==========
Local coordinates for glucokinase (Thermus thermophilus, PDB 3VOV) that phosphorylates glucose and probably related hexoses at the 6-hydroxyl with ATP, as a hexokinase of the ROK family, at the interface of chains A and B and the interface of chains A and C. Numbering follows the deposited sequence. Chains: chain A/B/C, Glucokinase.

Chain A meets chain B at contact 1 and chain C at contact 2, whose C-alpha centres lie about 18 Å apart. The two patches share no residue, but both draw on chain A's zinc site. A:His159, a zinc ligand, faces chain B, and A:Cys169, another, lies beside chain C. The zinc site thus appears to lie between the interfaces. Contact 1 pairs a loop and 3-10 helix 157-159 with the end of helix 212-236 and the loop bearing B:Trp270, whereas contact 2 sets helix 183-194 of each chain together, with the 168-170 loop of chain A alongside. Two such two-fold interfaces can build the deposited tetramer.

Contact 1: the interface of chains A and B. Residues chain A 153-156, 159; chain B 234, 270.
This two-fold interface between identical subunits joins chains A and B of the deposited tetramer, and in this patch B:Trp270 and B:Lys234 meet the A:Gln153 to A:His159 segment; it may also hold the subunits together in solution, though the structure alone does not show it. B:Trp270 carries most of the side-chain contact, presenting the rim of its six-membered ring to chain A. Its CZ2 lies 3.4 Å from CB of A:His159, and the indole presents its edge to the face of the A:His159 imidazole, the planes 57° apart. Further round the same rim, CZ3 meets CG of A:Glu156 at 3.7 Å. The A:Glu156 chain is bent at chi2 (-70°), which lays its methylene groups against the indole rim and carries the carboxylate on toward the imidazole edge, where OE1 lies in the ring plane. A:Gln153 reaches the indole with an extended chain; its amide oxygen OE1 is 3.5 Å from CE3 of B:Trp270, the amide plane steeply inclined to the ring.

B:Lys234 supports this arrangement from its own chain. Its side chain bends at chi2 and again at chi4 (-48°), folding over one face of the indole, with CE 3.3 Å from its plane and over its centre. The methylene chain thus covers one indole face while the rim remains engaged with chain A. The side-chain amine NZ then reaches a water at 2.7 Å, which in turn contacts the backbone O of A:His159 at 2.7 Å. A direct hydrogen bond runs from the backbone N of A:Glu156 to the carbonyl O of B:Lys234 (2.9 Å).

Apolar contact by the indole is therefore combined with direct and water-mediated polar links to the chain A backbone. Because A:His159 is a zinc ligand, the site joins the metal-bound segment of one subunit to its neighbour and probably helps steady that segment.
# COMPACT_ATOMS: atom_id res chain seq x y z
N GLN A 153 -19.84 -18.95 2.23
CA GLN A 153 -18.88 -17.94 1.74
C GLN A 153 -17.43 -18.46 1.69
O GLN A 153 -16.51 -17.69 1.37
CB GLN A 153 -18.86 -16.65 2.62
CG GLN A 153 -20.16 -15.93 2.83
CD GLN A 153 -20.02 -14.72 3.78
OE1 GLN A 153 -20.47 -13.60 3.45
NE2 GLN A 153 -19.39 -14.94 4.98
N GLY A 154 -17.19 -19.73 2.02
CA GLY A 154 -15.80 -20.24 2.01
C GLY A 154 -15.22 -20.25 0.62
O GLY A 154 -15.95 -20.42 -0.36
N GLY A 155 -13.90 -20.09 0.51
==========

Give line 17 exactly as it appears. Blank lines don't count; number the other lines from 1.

N GLY A 154 -17.19 -19.73 2.02